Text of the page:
Pork & Pinot is a match made in heaven. But, grilled pork steak and pinot are well, better! The grilled taste you get on the pork just works well with the earthy tones you get from a good pinot noir.
This week, we have matched the grilled pork steak and celeriac remoulade with another cracker from Mount Rozier Wines.
Their House Martin Pinot Noir is made in an early-drinking style. It's delicious and ripe with cherries and strawberries being the main fruit characteristics. It only sees a few months in oak meaning there is just the faintest of woody notes coming through and a really smooth finish to it.
Alternative Pork Recipes
Inspired to grill pork steaks, makes some pork tacos or a delicious cut of pork tenderloin? Then check out these recipes of mine below for the perfect inspiration!!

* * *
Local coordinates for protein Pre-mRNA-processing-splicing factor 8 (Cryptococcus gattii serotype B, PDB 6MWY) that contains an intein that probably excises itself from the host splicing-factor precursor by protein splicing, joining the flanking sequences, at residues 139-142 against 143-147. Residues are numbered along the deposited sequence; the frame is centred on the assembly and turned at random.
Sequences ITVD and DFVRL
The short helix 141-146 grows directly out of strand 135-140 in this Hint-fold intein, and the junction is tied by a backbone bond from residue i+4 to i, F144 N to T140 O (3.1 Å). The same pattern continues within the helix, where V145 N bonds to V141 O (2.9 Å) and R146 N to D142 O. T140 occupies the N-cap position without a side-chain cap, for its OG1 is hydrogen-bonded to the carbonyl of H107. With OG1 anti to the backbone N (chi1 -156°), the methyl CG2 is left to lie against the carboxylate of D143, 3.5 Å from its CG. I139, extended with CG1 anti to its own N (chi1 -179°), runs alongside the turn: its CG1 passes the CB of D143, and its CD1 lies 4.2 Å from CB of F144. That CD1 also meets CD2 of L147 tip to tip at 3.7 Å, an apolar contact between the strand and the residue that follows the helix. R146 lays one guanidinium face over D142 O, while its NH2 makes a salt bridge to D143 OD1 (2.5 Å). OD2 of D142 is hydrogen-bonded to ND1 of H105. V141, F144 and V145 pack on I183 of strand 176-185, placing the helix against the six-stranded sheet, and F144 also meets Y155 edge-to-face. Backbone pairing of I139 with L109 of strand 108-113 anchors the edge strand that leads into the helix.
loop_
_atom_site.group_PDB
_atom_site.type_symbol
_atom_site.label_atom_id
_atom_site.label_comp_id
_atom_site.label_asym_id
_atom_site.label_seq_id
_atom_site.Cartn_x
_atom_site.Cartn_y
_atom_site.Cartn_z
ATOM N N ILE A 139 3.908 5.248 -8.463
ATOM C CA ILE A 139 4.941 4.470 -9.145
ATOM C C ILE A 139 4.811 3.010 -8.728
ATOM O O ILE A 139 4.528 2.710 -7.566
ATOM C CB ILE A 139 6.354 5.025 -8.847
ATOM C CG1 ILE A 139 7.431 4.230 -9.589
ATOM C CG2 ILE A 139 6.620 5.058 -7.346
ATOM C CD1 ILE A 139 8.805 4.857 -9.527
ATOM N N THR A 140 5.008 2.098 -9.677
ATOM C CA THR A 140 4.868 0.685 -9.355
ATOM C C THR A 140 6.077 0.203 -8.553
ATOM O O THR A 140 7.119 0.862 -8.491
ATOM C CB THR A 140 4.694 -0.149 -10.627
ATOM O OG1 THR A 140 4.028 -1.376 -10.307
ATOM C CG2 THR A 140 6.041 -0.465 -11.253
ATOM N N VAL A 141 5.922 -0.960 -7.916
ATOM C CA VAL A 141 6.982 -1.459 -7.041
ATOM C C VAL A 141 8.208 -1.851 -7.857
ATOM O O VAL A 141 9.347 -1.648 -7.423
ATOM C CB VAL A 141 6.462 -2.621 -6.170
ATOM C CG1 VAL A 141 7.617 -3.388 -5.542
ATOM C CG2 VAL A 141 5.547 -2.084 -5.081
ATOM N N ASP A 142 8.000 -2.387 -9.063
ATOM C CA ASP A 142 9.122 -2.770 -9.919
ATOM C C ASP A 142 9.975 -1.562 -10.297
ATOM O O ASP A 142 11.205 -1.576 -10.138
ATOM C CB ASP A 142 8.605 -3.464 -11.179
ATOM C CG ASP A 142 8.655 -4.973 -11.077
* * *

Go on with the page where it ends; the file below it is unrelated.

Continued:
Happy Cooking & Happy Eating Friends!!
- 4 pork chops mine were bone in and 300/350g each
- 2 tbsp olive oil
- 600 g celeriac
- ½ cup parsley
- 3 tbsp lemon juice
- 8 cornichons
- ½ cup mayonnaise
- 1 tbsp Dijon mustard
- Chef Knives
- Chopping board
- measuring/weighing utensils
- mixing bowl
- grill pan
- Peel the celeriac and julienne it - do this by slicing it thinly and then into matchsticks
- Place the cut celeriac into a bowl of cold water with 1 tbsp lemon juice
- Chop the parsley and cornichons finely and mix together with remaining ingredients
- Drain & dry the celeriac and then toss it in the dressing.
- Cover and leave in the fridge for 1-2 hours
- Remove the pork at least 10 minutes from fridge prior to cooking
- Drizzle with oil and season with salt/pepper
- Grill for 2-3 minutes per side or until internal temperature is 56-60c
- Allow to rest for 2-3 minutes before serving
- the remoulade will work with any cut of pork or even with chicken, beef or fish so it’s super versatile
- you can eat it immediately, but it defo improves with age – 1 or 2 hours in the fridge
- always rest your meat on a wire rack to allow air to circulate and gently cover with foil